After being knocked against the wall by Galloway, Mrs. Perry left the treatment area, and both she and the registered nurse refused to return. Their refusal to return was apparently with the approval of their superiors, who advised them to do nothing to aggravate the situation. During the course of the episode, the two nurses contacted or received advice and direction from the nursing supervisor on duty, the assistant director of nursing, and the hospital administrator.
Thus, it conclusively appears under the particular facts and circumstances of the instant case, that the hospital retained and exercised control and direction over the nurses while they were assisting appellant. See Charter Builders v. Sims Crane Serv., 150 Ga. App. 100, 103 (256 SE2d 678) (1979). Cf. Six Flags, supra at 378. The second requirement of the borrowed servant test, of which all three elements must be established ( Charter Builders, supra at 102 (2) (a); Pilcher v. Wise Elect. Co., 129 Ga. App. 92, 93 (198 SE2d 713) (1973)), has not been satisfied. It is therefore unnecessary for us to determine whether issues of fact remain as to the first and third elements of the test.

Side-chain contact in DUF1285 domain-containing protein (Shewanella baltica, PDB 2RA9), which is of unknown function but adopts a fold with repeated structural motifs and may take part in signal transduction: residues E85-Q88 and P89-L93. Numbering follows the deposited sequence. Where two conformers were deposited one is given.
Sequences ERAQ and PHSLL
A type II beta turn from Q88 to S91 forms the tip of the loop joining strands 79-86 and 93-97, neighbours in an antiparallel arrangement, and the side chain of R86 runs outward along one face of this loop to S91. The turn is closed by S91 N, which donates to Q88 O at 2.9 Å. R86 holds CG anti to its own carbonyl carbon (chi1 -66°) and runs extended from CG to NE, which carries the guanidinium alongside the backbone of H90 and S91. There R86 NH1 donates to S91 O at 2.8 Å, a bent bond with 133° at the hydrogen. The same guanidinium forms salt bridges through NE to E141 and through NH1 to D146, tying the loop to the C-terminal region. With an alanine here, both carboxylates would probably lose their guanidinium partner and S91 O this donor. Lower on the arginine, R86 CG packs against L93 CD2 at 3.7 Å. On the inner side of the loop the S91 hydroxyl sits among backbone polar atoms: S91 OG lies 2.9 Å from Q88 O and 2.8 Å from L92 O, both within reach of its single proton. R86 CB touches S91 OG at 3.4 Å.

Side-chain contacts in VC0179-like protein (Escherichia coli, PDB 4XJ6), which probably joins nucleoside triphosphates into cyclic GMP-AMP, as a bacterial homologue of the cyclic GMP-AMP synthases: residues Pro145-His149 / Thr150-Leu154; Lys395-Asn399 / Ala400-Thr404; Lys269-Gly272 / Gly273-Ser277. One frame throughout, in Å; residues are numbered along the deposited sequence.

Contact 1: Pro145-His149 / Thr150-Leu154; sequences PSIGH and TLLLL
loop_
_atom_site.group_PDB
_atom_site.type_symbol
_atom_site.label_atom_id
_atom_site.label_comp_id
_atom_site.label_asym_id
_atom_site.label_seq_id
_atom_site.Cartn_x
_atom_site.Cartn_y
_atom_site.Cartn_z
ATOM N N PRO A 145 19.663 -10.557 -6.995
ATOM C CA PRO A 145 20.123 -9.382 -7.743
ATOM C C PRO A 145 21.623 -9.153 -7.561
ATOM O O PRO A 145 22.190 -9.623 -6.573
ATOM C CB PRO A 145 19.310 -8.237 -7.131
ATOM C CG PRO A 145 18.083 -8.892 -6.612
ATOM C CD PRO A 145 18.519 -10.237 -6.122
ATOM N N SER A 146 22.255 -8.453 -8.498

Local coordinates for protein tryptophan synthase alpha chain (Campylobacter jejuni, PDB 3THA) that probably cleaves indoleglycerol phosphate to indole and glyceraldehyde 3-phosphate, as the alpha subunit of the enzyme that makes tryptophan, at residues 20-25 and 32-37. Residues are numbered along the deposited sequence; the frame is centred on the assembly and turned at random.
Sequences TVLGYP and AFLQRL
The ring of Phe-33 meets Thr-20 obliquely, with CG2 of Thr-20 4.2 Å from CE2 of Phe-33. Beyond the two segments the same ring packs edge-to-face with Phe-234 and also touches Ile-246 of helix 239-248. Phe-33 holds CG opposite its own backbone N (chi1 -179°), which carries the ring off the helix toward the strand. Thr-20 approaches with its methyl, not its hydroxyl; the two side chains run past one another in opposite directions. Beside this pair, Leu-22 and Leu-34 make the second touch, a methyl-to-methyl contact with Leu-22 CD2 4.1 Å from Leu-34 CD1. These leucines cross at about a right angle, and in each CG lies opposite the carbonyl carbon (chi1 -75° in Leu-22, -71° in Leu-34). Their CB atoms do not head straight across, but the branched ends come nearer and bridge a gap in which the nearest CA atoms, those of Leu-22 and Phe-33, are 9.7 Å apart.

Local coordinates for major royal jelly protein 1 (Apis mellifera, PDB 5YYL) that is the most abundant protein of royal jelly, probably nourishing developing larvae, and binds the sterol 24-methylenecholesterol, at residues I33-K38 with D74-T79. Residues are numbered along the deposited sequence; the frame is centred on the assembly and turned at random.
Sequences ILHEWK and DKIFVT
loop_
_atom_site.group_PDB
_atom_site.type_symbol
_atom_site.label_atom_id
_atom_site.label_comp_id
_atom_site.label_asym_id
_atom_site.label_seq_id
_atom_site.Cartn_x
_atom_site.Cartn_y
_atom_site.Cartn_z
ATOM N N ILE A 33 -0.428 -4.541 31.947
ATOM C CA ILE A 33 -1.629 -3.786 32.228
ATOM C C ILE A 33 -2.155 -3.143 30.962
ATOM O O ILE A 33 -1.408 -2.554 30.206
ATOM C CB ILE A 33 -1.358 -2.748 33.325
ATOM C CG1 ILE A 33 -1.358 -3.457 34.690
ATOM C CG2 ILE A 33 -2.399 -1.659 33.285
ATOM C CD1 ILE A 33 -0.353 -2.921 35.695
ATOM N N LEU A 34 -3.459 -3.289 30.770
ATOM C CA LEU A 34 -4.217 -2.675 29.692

114-103). The trial court did not err in denying appellant's motion for summary judgment as to this issue and granting appellees' motion for partial summary judgment.
2. Appellant next contends that the trial court erred by denying his motion for summary judgment because his negligence, if any, was not the proximate cause of appellee's injuries. We do not agree.